The Taft Museum of Art blog, Frame|Work, offers unique perspectives on the stories and people behind the Taft, its historic house, and the art and artifacts that leave us captivated. Immerse yourself in the Taft's history as we explore the past and preserve the treasures in our collection for centuries to come.
Discover new details and make new connections with the featured works of art by taking a “Closer Look” using the observation prompts that follow each description.
Explore a range of topics related to the museum’s permanent collection, temporary exhibitions, and the history of the Taft historic house.
Written by the museum's dedicated team, discover some of their favorite works in our collection, their passion projects, and their current research initiatives.
Guest authors provide deeper context to the art and history of the Taft with their insight, expertise, and diverse voices.
Women in the Taft Historic House
Anna Sinton Taft, the cofounder of the Taft Museum of Art, is undoubtedly the best-known woman to have lived in the Taft historic house. Most museum visitors know her name by the time they conclude their visit. Do you know the names of any other women who lived here? In commemoration of Women’s History Month, this post explores the lives of three lesser-known, yet equally remarkable women who walked the halls of the Taft historic house when it served as a family home.
The “Bee Hive of the Ohio Valley” | Shoemaking in Cincinnati
As it turns out, Cincinnati was one of the largest manufacturers of boots and shoes in the United States for much of the early 1900s. Factories in Boston, Lynn, and Haverhill, Massachusetts were the main centers of production, but they could not compete with Cincinnati when it came to making fine women’s shoes—in this category, the Queen City took the lead.
Fabulously Fierce Countdown | Curator Picks Go Toe-to-Toe For the #1 Spot
Curious what my favorite shoes are in our upcoming exhibition Walk This Way: Footwear from the Stuart Weitzman Collection of Historic Shoes? Here’s your chance to find out! Plus, you can learn a bit about what makes each pair special. We all know that objects tell stories, and, according to Stuart Weitzman, shoes in particular “tell an almost infinite number of stories.”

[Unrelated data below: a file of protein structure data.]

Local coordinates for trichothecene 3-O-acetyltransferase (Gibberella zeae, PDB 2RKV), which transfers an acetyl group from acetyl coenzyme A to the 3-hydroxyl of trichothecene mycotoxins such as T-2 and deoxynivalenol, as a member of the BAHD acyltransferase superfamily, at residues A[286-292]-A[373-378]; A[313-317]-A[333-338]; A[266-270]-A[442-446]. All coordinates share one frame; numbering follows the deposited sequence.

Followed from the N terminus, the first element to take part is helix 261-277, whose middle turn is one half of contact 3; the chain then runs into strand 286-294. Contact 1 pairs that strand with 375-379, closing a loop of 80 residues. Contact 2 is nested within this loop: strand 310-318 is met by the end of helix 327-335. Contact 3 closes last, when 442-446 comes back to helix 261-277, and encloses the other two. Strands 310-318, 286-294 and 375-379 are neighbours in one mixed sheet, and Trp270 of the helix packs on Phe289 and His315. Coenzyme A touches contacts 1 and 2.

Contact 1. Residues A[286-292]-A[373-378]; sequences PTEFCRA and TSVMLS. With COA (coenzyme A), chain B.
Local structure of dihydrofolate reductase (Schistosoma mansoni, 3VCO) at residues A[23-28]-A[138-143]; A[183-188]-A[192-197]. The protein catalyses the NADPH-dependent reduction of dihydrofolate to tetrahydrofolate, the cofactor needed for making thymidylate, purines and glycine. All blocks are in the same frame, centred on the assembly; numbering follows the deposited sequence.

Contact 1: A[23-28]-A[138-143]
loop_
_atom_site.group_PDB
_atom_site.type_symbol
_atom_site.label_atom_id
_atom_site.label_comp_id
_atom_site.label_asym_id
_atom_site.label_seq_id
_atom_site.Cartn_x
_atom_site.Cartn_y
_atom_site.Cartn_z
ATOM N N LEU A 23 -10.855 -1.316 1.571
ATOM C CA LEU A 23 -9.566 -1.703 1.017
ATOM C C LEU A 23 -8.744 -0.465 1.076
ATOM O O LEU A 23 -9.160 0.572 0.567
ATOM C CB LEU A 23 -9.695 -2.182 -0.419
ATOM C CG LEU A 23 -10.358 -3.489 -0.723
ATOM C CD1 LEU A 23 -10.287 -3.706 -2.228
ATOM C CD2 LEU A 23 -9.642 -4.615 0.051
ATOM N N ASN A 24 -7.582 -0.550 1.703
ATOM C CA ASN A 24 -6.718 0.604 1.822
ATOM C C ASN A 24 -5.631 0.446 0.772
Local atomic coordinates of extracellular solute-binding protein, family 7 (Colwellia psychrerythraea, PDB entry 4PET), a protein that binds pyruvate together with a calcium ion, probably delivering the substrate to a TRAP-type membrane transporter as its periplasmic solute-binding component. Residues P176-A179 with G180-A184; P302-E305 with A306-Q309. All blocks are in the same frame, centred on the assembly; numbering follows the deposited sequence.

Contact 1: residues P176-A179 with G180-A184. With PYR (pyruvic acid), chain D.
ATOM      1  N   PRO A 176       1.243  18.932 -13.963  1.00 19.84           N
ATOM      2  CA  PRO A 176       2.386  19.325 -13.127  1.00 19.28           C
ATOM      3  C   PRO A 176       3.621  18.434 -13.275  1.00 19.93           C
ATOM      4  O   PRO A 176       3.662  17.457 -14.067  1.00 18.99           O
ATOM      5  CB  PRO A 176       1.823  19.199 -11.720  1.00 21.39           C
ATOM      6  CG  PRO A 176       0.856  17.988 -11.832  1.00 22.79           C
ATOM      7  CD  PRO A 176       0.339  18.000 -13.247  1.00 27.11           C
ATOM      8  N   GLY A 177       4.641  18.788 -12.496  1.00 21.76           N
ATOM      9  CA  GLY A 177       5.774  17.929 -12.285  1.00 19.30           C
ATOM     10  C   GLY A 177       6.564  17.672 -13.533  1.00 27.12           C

We reflect on an illustrated book commemorating the “Golden Wedding”—meaning the fiftieth wedding anniversary—of former Taft historic house residents Nicholas Longworth and Susan Howell Connor Longworth. The couple had lived in the Pike Street mansion for nearly thirty years by the time this merry event occurred. In the book, poems humorously recount short biographies of the bride and groom, how they met, and their nuptials on Christmas Eve in 1807, among other events.
Curating A Splendid Century
Three years ago, I was asked to put together an exhibition of Cincinnati art to celebrate the bicentennial of the Taft Museum of Art’s historic house. One of the first steps, of course, would be locating works of art that were beautiful, compelling, and rarely exhibited. One of the questions I often hear is, “How did you go about choosing the works for the exhibition?” Here I hope to shed some light on that process.
Belgian Royalty "Entranced" with Rookwood Pottery and its Connection to the Taft
What do the Taft Museum of Art and Rookwood Pottery have in common? More than you think. The answer to this question involves the granddaughter of Cincinnati’s first commercial winemaker, a collection of Chinese porcelain, and the “Soldier King” and “Red Cross Queen.” Intrigued?
Chinese Tea Culture
As I begin my thoughts about Chinese tea and its rich history, I start with a quote from the English playwright Arthur Pinero (1855–1934): “While there is tea, there is hope.” We can find hope in any number of places. In 1937 Lin Yutang wrote in his book The Importance of Living, “There is something in the nature of tea that leads us into a world of quiet contemplation of life.” I encourage you to try and find a moment of peace and hope in perhaps an unexpected place: a cup of tea.
"Excitement of the Quest"—A Neoclassical Vision
Did you know that 2020 marks the bicentennial of the Taft Museum of Art's historic house? Around 1820, a simple four-sided home was built for Martin Baum (1765–1831) and his wife, Ann Sommerville Wallace Baum (1782–1864), forming the core of what would become one of Cincinnati’s most historic buildings. With that, it seems only fitting that we explore the predominant style of the early 1800s: Neoclassicism—an artistic approach that embraced the ideas of ancient Greece and Rome.